Lastly, as the cost of fossil fuels continues to increase, transition to green networks and base stations is beginning to “represent both an environmental and economic imperative”.

Q2, 2011 Mobile Phone market shares: IDC

Posted in Industry updates by Manas Ganguly on July 29, 2011

The Q2,2011 mobile phone shipment volumes and the market share report by IDC has a few interesting take aways. The report estimates that worldwide mobile phone market grew 11.3% year over year in the second quarter of 2Q 2011, despite a weaker feature phone market, which declined for the first time since 3Q09. Vendors shipped 365.4 million units in 2Q11 compared to 328.4 million units in the second quarter of 2010. The 11.3% growth was lower than IDC’s forecast of 13.3% for the quarter and was also below the 16.8% growth in 1Q11.

However, the feature phone market shrank 4% in 2Q11 when compared to 2Q10. The decline in shipments was most prominent in economically mature regions, such as the United States, Japan, and Western Europe, as users rapidly transition to smartphones. This was the first decline since Q3 2009 and reflected a combination of conservative spending and continued shift to smartphones.

For the overall market to grow by double digits year over year, despite the decline in feature phones, is testament to the strength of the global smartphone market. While this is not a new trend – smartphones have been the primary engine of growth for the last several quarters. However, the 2Q 2011 timeline is an milestone, because it does mark something of a transition point, as demonstrated by the growing number and variety of smartphones featured in the vendors’ portfolios. One might as well add a subdued demand from Japan given the Earthquake and component shortages.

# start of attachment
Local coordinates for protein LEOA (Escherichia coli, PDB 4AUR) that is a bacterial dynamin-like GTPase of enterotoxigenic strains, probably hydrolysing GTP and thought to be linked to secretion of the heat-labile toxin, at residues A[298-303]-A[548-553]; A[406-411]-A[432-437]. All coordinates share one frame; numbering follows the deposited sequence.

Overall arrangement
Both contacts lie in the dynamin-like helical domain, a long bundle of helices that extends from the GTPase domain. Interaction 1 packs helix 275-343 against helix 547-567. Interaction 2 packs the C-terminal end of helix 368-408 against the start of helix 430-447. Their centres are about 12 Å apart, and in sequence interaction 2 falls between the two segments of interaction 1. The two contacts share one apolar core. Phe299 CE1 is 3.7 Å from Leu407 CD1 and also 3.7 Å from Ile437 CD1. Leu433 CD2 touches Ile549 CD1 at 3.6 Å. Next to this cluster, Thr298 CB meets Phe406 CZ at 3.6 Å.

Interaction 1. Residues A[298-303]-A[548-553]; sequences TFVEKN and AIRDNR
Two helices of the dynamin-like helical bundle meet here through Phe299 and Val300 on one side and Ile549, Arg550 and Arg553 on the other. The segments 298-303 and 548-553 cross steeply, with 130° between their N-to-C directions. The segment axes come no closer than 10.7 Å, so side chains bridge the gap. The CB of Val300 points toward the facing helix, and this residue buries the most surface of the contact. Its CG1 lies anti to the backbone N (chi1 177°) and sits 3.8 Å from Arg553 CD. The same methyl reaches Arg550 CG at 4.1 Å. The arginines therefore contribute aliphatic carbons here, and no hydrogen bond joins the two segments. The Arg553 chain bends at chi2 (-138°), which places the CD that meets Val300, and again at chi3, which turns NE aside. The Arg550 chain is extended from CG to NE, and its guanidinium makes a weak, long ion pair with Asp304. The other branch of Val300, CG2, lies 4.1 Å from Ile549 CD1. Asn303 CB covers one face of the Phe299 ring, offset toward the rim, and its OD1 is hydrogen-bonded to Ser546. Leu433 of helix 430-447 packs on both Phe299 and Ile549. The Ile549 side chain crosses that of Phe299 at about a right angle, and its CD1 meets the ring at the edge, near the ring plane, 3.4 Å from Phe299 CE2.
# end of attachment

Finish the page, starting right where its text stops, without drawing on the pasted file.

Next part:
In the OEM space, the same story plays out with Nokia loosing close to 10% market share and with shipments falling 20% YOY. High channel inventories in China, competition from Samsung in mi end and Chinese white label manufacturers in low end and a free fall on the smartphone space have led to Nokia’s loss. The story rings the same for LG as well which lost 19% YOY and 3% market share points.

Samsung which has had an impressive run lately both in entry and mid level in Europe and Asia and has catapulted to No.2 slot on the global smartphones list has registered 10% growth which is a shade lower than the 11% market expansion.

Apple thrived in China thanks to strong iPhone 4 demand. If Apple was to release a low cost iPhone as rumored, it could make major inroads and overthrow LG from the no.3 spot. That is quite phenomenal considering that Apple did not sell phones till about 4 years back.

China-based vendors gained share in India, West Asia, Africa and Southeast Asia at the low end.

In Western Europe, the market declined sequentially compared to the first quarter. The feature phone market declined while smartphone shipment growth slowed as phone makers and carriers reduced inventories in advance of expected third-quarter product launches.